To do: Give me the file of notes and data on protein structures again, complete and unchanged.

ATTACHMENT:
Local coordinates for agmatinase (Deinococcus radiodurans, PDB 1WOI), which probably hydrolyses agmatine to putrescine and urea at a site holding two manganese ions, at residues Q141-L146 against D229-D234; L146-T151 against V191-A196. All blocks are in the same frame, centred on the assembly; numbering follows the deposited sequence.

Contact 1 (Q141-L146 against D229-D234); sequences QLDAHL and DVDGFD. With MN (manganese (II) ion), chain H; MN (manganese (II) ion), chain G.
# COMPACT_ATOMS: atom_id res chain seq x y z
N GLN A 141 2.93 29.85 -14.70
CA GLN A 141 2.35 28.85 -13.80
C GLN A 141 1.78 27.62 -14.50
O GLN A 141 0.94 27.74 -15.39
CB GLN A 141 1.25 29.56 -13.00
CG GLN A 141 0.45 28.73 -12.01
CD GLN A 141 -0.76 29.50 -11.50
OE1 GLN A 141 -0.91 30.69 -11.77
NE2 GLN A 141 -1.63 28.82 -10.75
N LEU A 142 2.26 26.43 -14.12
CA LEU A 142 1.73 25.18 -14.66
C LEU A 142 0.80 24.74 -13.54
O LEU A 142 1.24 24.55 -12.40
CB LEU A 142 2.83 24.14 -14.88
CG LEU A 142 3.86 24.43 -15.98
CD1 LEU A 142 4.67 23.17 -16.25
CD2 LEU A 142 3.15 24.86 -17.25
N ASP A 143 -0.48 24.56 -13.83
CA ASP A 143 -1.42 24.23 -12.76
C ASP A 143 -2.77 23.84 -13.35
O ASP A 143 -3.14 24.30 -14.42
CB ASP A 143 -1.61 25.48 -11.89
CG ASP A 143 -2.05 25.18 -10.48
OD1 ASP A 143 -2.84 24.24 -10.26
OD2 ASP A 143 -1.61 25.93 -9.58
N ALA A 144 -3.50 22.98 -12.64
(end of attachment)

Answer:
Local coordinates for agmatinase (Deinococcus radiodurans, PDB 1WOI), which probably hydrolyses agmatine to putrescine and urea at a site holding two manganese ions, at residues Q141-L146 against D229-D234; L146-T151 against V191-A196. All blocks are in the same frame, centred on the assembly; numbering follows the deposited sequence.

Contact 1 (Q141-L146 against D229-D234); sequences QLDAHL and DVDGFD. With MN (manganese (II) ion), chain H; MN (manganese (II) ion), chain G.
# COMPACT_ATOMS: atom_id res chain seq x y z
N GLN A 141 2.93 29.85 -14.70
CA GLN A 141 2.35 28.85 -13.80
C GLN A 141 1.78 27.62 -14.50
O GLN A 141 0.94 27.74 -15.39
CB GLN A 141 1.25 29.56 -13.00
CG GLN A 141 0.45 28.73 -12.01
CD GLN A 141 -0.76 29.50 -11.50
OE1 GLN A 141 -0.91 30.69 -11.77
NE2 GLN A 141 -1.63 28.82 -10.75
N LEU A 142 2.26 26.43 -14.12
CA LEU A 142 1.73 25.18 -14.66
C LEU A 142 0.80 24.74 -13.54
O LEU A 142 1.24 24.55 -12.40
CB LEU A 142 2.83 24.14 -14.88
CG LEU A 142 3.86 24.43 -15.98
CD1 LEU A 142 4.67 23.17 -16.25
CD2 LEU A 142 3.15 24.86 -17.25
N ASP A 143 -0.48 24.56 -13.83
CA ASP A 143 -1.42 24.23 -12.76
C ASP A 143 -2.77 23.84 -13.35
O ASP A 143 -3.14 24.30 -14.42
CB ASP A 143 -1.61 25.48 -11.89
CG ASP A 143 -2.05 25.18 -10.48
OD1 ASP A 143 -2.84 24.24 -10.26
OD2 ASP A 143 -1.61 25.93 -9.58
N ALA A 144 -3.50 22.98 -12.64